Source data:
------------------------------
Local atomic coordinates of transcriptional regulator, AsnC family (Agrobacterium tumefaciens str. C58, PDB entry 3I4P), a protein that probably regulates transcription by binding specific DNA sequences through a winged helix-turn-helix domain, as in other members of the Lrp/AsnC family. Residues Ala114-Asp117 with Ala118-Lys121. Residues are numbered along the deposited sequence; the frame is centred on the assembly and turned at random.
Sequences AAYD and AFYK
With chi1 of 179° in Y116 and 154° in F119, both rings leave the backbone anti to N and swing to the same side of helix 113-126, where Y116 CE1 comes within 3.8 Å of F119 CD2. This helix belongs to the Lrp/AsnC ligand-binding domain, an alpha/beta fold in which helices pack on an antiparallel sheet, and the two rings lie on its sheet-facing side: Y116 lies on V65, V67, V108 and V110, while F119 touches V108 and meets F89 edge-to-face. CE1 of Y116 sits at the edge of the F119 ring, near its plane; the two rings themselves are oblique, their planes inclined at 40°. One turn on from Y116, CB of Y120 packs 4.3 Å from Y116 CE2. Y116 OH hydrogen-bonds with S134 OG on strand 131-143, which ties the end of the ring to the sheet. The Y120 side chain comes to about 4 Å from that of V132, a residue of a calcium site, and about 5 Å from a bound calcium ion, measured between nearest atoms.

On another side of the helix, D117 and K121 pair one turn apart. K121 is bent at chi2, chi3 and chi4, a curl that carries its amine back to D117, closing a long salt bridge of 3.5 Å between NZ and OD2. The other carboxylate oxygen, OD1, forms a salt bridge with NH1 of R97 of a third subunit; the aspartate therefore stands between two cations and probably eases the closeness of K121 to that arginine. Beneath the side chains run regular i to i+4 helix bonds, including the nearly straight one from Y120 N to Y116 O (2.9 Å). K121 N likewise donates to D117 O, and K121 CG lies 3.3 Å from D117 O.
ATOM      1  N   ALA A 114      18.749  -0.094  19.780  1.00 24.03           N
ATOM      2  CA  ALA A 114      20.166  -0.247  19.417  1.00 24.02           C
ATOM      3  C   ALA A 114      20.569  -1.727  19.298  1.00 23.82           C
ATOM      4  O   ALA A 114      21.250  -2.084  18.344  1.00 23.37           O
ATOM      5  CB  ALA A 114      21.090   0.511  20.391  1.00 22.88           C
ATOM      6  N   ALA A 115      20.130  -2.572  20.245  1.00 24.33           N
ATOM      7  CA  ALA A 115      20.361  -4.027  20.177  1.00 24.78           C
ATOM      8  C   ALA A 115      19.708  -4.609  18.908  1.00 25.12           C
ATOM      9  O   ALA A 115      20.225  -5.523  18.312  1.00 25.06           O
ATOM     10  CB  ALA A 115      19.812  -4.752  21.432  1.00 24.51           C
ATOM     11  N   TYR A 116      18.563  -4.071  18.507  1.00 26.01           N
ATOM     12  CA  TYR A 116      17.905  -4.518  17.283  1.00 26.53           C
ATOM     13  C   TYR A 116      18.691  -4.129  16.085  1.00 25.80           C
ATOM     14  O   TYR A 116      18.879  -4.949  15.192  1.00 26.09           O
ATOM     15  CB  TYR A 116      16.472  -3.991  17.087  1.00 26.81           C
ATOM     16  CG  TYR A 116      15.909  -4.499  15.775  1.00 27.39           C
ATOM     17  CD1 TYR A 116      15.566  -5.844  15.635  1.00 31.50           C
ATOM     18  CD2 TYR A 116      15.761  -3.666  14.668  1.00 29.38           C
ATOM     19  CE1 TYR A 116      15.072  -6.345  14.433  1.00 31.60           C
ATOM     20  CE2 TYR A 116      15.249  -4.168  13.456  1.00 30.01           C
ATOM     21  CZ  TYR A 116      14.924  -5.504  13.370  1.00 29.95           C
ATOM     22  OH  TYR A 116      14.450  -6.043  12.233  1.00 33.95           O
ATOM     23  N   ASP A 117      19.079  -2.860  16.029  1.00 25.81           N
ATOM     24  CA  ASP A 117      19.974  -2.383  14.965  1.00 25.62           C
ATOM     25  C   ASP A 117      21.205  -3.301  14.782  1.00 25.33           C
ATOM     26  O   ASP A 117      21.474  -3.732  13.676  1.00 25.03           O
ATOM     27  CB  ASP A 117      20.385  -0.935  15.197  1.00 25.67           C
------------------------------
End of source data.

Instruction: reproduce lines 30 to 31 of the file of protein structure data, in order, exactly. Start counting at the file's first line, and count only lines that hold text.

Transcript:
ATOM     26  O   ASP A 117      21.474  -3.732  13.676  1.00 25.03           O
ATOM     27  CB  ASP A 117      20.385  -0.935  15.197  1.00 25.67           C